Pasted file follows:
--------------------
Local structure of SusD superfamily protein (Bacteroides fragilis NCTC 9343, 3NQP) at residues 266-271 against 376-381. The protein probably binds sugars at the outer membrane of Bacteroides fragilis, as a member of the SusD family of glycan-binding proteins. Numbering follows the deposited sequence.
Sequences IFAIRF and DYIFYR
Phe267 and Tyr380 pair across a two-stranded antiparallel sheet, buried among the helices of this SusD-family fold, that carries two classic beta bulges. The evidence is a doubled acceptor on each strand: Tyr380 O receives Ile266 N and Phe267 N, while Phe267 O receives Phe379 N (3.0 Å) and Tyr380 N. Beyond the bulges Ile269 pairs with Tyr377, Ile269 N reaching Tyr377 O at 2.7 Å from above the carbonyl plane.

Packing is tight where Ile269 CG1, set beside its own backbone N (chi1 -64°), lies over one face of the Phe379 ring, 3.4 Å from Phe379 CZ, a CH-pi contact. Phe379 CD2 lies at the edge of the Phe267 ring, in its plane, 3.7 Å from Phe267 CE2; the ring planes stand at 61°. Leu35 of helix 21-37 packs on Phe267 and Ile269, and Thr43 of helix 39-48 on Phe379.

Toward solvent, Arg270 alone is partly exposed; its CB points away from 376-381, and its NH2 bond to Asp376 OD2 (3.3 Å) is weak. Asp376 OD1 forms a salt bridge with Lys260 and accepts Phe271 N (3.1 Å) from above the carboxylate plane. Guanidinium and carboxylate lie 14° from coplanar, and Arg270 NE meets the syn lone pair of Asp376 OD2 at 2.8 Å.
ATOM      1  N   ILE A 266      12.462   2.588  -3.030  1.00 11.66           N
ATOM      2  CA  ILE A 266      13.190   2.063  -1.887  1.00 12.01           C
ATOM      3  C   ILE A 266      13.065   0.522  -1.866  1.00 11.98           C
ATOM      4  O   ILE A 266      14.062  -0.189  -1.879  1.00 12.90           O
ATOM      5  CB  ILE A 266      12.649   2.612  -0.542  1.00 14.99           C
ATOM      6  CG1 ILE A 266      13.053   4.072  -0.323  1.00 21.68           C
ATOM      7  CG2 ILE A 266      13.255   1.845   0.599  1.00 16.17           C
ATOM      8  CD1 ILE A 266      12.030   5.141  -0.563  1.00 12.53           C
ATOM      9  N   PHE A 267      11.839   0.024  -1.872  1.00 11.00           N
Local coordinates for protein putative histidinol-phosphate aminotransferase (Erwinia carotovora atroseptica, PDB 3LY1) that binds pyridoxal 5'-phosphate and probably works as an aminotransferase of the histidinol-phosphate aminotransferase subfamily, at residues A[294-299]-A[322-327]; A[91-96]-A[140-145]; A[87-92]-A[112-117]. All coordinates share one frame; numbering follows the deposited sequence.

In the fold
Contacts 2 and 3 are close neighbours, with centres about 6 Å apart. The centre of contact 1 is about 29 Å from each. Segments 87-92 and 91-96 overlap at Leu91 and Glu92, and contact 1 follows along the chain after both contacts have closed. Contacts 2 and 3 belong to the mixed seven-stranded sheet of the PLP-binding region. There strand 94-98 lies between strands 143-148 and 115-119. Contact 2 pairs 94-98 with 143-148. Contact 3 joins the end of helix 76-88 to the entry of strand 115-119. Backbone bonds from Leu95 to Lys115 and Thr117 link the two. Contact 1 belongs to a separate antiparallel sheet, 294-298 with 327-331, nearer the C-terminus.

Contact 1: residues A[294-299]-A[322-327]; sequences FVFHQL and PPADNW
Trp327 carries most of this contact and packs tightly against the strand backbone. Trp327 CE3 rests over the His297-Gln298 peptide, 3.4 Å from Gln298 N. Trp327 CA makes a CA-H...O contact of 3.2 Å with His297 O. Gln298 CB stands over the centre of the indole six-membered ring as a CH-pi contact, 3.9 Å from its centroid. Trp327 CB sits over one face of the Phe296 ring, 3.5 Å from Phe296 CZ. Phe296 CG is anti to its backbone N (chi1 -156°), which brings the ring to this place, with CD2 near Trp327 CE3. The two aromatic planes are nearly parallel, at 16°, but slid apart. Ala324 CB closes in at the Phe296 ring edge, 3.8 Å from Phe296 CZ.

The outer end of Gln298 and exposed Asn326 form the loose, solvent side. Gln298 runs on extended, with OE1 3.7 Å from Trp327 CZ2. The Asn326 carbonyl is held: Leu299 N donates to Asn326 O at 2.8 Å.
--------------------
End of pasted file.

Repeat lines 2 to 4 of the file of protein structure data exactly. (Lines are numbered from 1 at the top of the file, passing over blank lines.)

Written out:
Sequences IFAIRF and DYIFYR
Phe267 and Tyr380 pair across a two-stranded antiparallel sheet, buried among the helices of this SusD-family fold, that carries two classic beta bulges. The evidence is a doubled acceptor on each strand: Tyr380 O receives Ile266 N and Phe267 N, while Phe267 O receives Phe379 N (3.0 Å) and Tyr380 N. Beyond the bulges Ile269 pairs with Tyr377, Ile269 N reaching Tyr377 O at 2.7 Å from above the carbonyl plane.

Packing is tight where Ile269 CG1, set beside its own backbone N (chi1 -64°), lies over one face of the Phe379 ring, 3.4 Å from Phe379 CZ, a CH-pi contact. Phe379 CD2 lies at the edge of the Phe267 ring, in its plane, 3.7 Å from Phe267 CE2; the ring planes stand at 61°. Leu35 of helix 21-37 packs on Phe267 and Ile269, and Thr43 of helix 39-48 on Phe379.